Art

Sunset Baby Explodes a Divide Between a Family and a Generation

There's nothing pretty about Jodi Della Ventura's set design for Primal Forces' production of Sunset Baby at Andrews Living Arts Studio. In a Brooklyn project, the dining table is collapsible, the door has a giant padlock for a reason, and the scuffed walls have probably been spattered with their share of blood. The lighting never seems quite bright enough, lest it disturb the inevitable cockroaches.

It's not a space where one expects to hear revolutionary rhetoric and references to criminologist Steven Spitzer's Toward a Marxian Theory of Deviance. But playwright Dominique Morisseau's trenchant script thrives on a heady nexus of street language and poetic diction, on the dreams of one generation and the blighted reality of the next, on the shifting tides of black activism. Issues of trust, addiction, and parental neglect percolate too, but mostly it's about the heartbreakingly universal divide between a father and daughter that finally comes to a head over the course of the play's 90 minutes.

When we first meet the apartment's tenant, Nina (Makeba Pace), she's dressed like a hooker, complete with fuck-me heels and a garish blond wig. But she's not a prostitute: She only plays one to fleece unsuspecting johns of their cash, in tandem with her drug-dealing boyfriend Damon (Ethan Henry), a deadbeat dad with Champagne dreams. They compare themselves to Bonnie and Clyde, romantic outlaws who seem to be perennially a job away from making enough cash to escape to environs more glamorous.

The sudden reappearance of Nina's estranged father, Kenyatta (John Archie), in her life disrupts this uneasy status quo: Nina's mother, a famously damaged revolutionary whom Kenyatta abandoned decades earlier, has recently died, leaving behind a valuable cache of unsent letters, addressed to Kenyatta but willed to Nina. Kenyatta makes no bones about his desire to obtain them, which reopens filial traumas in the way so many great American dramas do.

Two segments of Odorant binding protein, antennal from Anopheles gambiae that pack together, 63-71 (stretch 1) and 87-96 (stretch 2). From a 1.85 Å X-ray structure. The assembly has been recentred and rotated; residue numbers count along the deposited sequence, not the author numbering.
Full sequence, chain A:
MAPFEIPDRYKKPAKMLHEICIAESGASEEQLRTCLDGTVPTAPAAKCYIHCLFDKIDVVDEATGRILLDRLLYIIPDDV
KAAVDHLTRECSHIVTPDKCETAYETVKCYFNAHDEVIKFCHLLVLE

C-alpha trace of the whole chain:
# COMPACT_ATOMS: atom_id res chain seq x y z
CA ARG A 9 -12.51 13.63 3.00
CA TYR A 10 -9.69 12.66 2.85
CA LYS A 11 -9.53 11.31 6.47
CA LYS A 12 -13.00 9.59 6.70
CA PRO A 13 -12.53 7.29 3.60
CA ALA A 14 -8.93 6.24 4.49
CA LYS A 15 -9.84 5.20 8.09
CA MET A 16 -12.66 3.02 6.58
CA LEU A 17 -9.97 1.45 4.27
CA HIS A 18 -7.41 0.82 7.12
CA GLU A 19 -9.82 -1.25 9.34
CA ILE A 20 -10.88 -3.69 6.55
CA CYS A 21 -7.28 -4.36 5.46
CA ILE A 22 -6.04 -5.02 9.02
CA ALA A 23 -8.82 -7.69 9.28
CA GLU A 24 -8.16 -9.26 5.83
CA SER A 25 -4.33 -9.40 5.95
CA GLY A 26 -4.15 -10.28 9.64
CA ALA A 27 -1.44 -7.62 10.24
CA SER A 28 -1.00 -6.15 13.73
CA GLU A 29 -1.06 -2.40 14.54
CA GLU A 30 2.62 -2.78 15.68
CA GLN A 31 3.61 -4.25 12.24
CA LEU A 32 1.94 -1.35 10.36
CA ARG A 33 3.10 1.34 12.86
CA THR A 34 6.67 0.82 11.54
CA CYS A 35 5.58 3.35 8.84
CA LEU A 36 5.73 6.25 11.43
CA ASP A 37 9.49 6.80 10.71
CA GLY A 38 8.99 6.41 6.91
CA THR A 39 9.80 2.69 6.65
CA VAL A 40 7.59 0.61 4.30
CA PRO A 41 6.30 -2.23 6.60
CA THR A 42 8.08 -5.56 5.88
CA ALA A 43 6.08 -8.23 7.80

Sunset Baby is a play right in line with the mission statement of Primal Forces, a company launched earlier this year by director Keith Garsson to explore the effect of the baby-boom counterculture on today's generation. It's a sobering, low-budget production whose three rock-solid actors spared none of the expense.

Although he's not the show's most important character, Henry turns Damon into the play's most primal force, a fast-talking, mercurial animal. He enters the play in a tornadic bluster that never winds down, seeming to pull the playwright's strings — not the other way around — in the unshackled manner Brando or Pacino have done on stage and screen; the moment in which he ransacks the apartment in a quest for Nina's letters is a wordless triumph. The show is also the best showcase yet for Pace, who convincingly renders her character's gradual self-actualization.

Though the production captures Morisseau's cerebral swirl of ideas, it could benefit from a more visceral intensity — to feel the same stimulation in the gut that it delivers in the brain — for it is only Henry who seems fully possessed by his character. More sweat and tears could go a long way.

Garsson's finest touch, working with sound designer David Hart, might be the integration of Nina Simone songs (the show's protagonist is named after the legendary singer), in between — and bleeding into — scenes. Simone's lyrics serve as a Greek chorus of criticism and reinforcement, creating a veritable fourth character whose omniscient commentary bridges generational divides — and reminds us that just around the corner is a new dawn and a new day.

Sunset Baby. Through December 21 at Andrews Living Arts, 23 NW Fifth St., Fort Lauderdale. Tickets cost $25. Call 866-811-4111, or visit primalforcesproductions.com.


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John Thomason
Contact: John Thomason